and she’s furloughed,” he said, hanging up from a phone call. But in solidarity with his freshman colleagues, he had refused to give ground to the president. “What makes you think [Clinton is] gonna keep his promise?” Stockman said he had asked them when Clinton briefly appeared willing to compromise. “I grew up on the street, and I know when we’re being hustled.”
Stockman’s experience “on the street” had only recently become public. It was revealed shortly after the election that in his twenties the Michigan native had spent about six months living at the Fort Worth Water Gardens, too broke and ashamed to ask a Texas relative for help. Stockman now describes that period as an introspective one that led to new questions and newfound maturity (“Why am I here? Is there more to life than partying?”), but the metaphor of homelessness can be applied to his life as a whole. Theoretically, voters turned out Jack Brooks because he was too much of an insider; what they got was his polar opposite: a lost man.
Like so many people who came to Texas in the late seventies and early eighties, Steve Stockman was a refugee from the Rust Belt. He was the fourth of six children born to two Michigan schoolteachers, who were evangelical Christians. Stockman has often described himself as the family black sheep; uninterested in academics, he dropped out of college. “I subscribed to the partying syndrome,” he said. He drove junkers, painting one with house paint so his friends could carve their names into it. Stockman spent more than one weekend in jail for traffic violations, and once, after a girlfriend hid Valium in his underwear before he was incarcerated, he was charged with possession of a controlled substance, a felony that was later dropped. His legal problems had no effect on his social life: Stockman, joking, told a Dallas Morning News reporter that he always had his share of “hot-looking babes. I was the studerino.” He was the quintessential good-time guy: For the flight to his sister’s wedding, Stockman showed up wearing a T-shirt and a bathing suit.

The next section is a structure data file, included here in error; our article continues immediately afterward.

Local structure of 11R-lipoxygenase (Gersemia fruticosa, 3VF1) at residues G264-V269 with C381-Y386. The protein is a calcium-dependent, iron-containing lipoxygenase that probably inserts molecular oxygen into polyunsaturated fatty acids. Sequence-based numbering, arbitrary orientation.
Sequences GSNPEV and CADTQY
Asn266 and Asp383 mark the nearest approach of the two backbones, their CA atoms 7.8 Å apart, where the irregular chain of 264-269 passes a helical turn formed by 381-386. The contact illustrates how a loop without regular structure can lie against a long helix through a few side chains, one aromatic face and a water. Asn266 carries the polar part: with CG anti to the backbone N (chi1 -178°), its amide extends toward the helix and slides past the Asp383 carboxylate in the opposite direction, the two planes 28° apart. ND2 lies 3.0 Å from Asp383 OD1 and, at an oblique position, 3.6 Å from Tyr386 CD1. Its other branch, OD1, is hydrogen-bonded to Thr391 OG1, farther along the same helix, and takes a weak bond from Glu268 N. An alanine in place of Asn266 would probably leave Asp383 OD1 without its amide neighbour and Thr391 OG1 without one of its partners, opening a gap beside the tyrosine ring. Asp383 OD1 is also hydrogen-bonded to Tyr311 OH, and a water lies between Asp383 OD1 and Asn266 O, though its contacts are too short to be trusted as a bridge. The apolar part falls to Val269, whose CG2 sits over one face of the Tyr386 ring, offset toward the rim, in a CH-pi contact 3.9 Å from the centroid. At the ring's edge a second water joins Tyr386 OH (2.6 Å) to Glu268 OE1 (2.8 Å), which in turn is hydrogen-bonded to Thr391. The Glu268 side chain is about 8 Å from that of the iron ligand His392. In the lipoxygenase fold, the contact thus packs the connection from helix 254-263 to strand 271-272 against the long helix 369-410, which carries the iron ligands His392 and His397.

Friends married and started careers, but Stockman remained stuck in party mode. He lived briefly with a brother in Madison, Wisconsin, but even his brother finally had to evict him. After spending one cold night in a bus stop, he decided to head for warmer climes. “So,” he told the Morning News, “I took a bus to Texas.” It was there, at the age of 23, that he “hit bottom,” sharing the Water Gardens with drug-abusing war veterans and the mentally ill.
The story of Stockman’s life takes on the gloss of maturity at this point. “There’s a program on The Learning Channel that talks about significant time changes in history,” Stockman said. “I realized I couldn’t follow the philosophy of the sixties. Living free—there’s no such thing.” In 1980 he moved to Houston and worked at various odd jobs. At one time he ran a business called Stephen S. Studios in a sexually oriented section of Montrose, a fact that has given opponents no end of pleasure. (“It was a house-painting business,” Stockman said, exasperated.) Then, in 1984, while eating pizza and channel surfing with his girlfriend, Patti Ferguson, Stockman caught the Reverend John Bisagno of the First Baptist Church of Houston delivering a sermon. Thanks to the urging of his wife-to-be—and the help of cable TV—Steve Stockman put his life in Jesus’ hands.